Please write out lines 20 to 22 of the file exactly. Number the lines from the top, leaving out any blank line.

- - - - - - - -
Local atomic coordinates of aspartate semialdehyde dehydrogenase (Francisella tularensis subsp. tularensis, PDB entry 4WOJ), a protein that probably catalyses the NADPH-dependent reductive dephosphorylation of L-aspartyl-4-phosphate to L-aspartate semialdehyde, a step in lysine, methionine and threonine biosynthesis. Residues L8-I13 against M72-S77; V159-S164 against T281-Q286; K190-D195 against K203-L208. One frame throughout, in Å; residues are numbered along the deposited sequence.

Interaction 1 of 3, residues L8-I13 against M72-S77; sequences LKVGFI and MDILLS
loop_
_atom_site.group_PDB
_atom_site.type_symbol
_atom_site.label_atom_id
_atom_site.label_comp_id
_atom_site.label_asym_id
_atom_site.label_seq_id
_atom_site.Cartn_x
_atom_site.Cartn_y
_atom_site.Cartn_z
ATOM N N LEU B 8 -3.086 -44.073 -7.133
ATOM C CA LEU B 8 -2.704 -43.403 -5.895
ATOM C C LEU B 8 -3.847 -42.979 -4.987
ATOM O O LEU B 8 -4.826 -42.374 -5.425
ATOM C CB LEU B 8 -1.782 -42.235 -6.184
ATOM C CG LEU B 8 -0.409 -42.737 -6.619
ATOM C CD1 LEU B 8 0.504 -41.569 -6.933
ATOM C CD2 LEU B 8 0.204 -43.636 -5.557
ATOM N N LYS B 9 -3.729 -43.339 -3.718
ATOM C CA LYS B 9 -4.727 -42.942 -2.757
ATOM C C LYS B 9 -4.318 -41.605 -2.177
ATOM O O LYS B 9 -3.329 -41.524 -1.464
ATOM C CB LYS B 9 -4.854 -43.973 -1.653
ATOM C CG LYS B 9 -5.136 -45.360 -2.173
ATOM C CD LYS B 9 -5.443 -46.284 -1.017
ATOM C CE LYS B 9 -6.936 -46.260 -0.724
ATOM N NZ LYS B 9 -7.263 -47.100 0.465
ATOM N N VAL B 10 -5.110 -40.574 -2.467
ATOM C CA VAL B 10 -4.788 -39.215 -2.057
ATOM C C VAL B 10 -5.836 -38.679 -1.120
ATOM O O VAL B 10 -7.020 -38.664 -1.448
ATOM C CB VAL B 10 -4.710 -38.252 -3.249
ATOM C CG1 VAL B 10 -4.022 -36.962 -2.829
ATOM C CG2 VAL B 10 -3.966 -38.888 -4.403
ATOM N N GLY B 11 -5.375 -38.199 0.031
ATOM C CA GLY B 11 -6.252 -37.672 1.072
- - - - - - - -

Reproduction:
ATOM C CD2 LEU B 8 0.204 -43.636 -5.557
ATOM N N LYS B 9 -3.729 -43.339 -3.718
ATOM C CA LYS B 9 -4.727 -42.942 -2.757